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Willawong residents fear exposure to toxic chemicals from waste incinerator

Description: Jasmin Daly of Willawong

Jasmin Daly, 75, outside her Willawong home, which is near a waste incinerator that’s potentially exposing residents to toxic chemicals. Picture: Mark Cranitch Source: The Courier-Mail

MORE than two dozen homes and businesses might have been put at risk of exposure to cancer-causing chemical emissions from a waste incinerator in Brisbane’s south.

The incinerator is also near the site of a huge proposed development earmarked for as many as 10,000 homes.

Lord Mayor Campbell Newman has called on the State Government to fast track air and noise testing after a report into the Willawong incinerator found toxic emissions could be affecting homes up to 1km away.

Homes along Sherbrooke Rd were believed to be the most at risk.

Cr Newman said preliminary modelling done for the report into the Ace Waste incinerator found that, if it operated 24 hours a day, nearby homes could potentially be exposed to dangerous chemicals above recommended levels.

The facility burns medical waste and is, legally, emitting 10 times the international standard of some chemicals.

A 300m exclusion zone was originally imposed around the incinerator. That was raised to 500m, and last February the Department of Environment and Resource Management increased it to 1000m amid concerns emissions might affect new development planned for the area.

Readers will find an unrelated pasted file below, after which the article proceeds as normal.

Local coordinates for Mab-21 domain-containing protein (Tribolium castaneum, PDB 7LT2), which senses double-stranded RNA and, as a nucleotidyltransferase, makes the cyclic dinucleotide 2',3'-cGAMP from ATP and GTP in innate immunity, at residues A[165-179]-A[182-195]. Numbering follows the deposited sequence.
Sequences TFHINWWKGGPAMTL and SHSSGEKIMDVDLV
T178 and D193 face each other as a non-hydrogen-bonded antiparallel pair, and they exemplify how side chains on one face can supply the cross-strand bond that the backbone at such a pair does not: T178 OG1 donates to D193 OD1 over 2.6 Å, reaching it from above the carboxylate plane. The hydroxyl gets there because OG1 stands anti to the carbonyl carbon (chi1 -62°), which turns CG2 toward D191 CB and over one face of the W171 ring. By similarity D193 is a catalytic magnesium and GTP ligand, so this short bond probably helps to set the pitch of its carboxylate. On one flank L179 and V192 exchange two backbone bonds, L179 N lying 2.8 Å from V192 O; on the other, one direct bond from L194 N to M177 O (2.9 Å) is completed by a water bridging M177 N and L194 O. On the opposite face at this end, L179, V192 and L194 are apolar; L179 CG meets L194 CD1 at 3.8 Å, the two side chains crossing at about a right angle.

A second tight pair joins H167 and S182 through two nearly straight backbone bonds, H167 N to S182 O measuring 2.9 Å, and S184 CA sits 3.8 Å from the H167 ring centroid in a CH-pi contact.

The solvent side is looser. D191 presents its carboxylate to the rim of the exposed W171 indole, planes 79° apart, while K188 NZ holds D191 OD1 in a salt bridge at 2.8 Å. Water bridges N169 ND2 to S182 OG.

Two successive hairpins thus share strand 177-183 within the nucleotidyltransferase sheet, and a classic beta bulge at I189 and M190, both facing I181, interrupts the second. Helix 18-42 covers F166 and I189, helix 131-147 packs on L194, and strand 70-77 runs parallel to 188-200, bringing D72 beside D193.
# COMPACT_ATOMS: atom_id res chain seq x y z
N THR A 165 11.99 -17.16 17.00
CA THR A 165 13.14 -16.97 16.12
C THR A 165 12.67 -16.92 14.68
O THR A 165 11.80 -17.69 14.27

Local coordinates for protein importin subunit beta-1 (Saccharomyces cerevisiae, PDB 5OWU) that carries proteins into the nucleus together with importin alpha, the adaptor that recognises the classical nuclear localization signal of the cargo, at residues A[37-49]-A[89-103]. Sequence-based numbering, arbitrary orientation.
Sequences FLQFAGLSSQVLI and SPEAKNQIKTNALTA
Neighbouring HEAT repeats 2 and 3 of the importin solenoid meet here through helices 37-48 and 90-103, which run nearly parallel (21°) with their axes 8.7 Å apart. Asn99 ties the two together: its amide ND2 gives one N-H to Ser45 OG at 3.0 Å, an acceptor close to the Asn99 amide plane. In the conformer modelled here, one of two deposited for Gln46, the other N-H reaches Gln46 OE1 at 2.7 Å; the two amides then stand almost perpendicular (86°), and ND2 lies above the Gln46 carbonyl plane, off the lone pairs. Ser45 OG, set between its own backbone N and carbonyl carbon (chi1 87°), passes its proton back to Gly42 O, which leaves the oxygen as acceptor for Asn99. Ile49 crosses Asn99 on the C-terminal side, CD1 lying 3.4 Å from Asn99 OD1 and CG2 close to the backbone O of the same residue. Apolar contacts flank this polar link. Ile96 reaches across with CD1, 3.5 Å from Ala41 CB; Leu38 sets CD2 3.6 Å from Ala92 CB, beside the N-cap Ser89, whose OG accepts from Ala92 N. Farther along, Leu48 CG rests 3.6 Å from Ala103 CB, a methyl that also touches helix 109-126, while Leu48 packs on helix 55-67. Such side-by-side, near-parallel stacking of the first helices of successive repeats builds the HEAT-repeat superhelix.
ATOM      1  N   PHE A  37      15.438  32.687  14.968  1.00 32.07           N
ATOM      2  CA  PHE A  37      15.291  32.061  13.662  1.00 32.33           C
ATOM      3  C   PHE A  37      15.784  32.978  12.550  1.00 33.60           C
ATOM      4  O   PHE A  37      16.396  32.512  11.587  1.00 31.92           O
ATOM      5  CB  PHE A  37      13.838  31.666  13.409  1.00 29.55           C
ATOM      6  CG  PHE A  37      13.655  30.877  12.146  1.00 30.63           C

Cr Newman said that council’s concerns were triggered after it began planning for the development, east of the site.

Willawong has been earmarked as a priority greenfield residential site by the State Government, with a predicted 6000 to 10000 homes planned to be built there.

While new development has been left in limbo until a final study into the incinerator is handed down in December, Cr Newman said the council was still worried about the effect it could be having on nearby workers and the residents of 15 homes.

He said the potential risk to existing homes had forced him to go public.

Cr Newman said council officers and DERM staff would doorknock homes and businesses to inform them of the potential risks.

One local resident, Jasmin Daly, 75, who has lived at her Sherbrooke Rd home for 46 years, yesterday said she knew nothing about the report.

“It doesn’t make me feel the best (to hear this),” she said.

“We have a lot of swamp birds and I watch them to see if they drop dead.”

DERM assistant Director-General, Damien Brown, said the results of the council-commissioned air studies “provided to date indicate no reason to suggest any health concerns for the nearest existing residents in the area”.

“ACE Waste are required to operate within strict environmental conditions and is regulated DERM,” he said.

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